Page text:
Workplace Wellness Programs: The Ones To Avoid & The Ones to Practice

Workplace Wellness Programs: The Ones To Avoid & The Ones to Practice

Workplace wellness programs are on the rise, and that’s great. But when structuring wellness options for employees, be mindful of your choices. Are you supporting your employees by offering pathways to wellness at work, or are you accidentally undermining your team by creating unnecessary additional stress?

According to Forbes magazine, “Poorly-designed wellness programs can violate the very essence of good management.” By overreaching into your employee’s personal lives, and acting more as gestapo than support system, bad workplace wellness programs can actually undermine your employees’ self-confidence and chip away at the positive workplace culture you’ve worked so hard to build.

Read about some typical “swing-and-a-miss” wellness ideas for work, that just don’t work at all.

Common Pitfalls of Health and Wellness Programs

  1.     Competition – Maybe Not So Healthy

Sure, Karen in marketing loves the idea of a fitness challenge that showcases her three-minute plank, but for Ali in engineering these types of wellness challenges are fraught – taking her right back to that shameful 19-minute mile in middle-school gym class.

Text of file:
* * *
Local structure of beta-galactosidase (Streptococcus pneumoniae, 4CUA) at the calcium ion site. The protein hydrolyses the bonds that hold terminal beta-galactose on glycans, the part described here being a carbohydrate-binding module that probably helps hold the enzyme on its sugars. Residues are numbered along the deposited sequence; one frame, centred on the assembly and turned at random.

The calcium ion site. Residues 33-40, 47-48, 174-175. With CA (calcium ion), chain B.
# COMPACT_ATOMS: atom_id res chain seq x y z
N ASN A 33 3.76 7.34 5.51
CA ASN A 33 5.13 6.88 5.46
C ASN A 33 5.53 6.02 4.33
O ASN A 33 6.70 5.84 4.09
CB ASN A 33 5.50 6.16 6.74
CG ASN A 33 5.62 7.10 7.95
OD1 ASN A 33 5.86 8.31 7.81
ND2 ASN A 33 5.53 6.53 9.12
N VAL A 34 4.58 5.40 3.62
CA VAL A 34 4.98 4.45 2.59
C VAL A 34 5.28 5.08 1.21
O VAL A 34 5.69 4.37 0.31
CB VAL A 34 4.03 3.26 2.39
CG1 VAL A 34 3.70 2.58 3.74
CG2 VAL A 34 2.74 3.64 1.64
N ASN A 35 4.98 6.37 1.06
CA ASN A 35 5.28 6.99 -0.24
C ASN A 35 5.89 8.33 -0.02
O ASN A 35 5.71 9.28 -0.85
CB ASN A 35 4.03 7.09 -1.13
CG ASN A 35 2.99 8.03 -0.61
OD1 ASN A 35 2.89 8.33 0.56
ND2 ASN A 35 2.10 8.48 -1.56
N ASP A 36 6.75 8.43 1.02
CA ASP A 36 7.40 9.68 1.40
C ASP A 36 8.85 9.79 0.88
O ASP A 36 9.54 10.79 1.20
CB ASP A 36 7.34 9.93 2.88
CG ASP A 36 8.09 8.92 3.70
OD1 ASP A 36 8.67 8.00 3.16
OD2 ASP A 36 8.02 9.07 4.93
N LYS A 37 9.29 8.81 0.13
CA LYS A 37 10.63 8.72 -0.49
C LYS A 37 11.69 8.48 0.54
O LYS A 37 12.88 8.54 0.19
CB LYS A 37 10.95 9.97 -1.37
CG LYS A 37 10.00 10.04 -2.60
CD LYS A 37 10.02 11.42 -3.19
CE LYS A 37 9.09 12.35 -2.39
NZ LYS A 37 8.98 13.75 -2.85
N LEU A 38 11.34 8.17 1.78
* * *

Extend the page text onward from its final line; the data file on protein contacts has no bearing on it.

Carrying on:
Fitness challenges, diet challenges, or – worst of all – weight challenges: almost all wellness challenge ideas fall into the same trap: comparing employee’s physical attributes against each other. Do we really need to explain why that is NOT a good idea?

Avoid shaming your employees for their physical wellbeing and keep the healthy competition to your their work performance. I mean, that’s great you can do 50 burpees Karen, but where are those production reports??

  1.     Health Screenings – A Bit Personal, Maybe?

Remember that recurring nightmare you used to have, about showing up at school naked? For employees struggling with body image or other wellbeing issues, health screenings are kind of like that. Recounting intimate details about weight, diet, and even emotional wellbeing, in a work setting… knowing their data will be compared against  other employees’, and sometimes even shared with a third party? That can feel pretty invasive.

These screenings are attractive in our “prove it” culture, because they promise data to back up our choices and measure our progress, but the truth is they are often pretty inaccurate.

It’s human nature to bend the facts a bit, either as a self-protective measure or completely by accident. We’ve simply blocked out the fact that we ate an entire bag of Cheetos while watching House Hunters last night, or we haven’t really come to terms with the fact that we only get to the gym twice a week these days. Misreporting is why so much research is blind or even double-blind. Humans are unreliable sources when it comes to describing our own behavior.

  1.     Culture Mismatch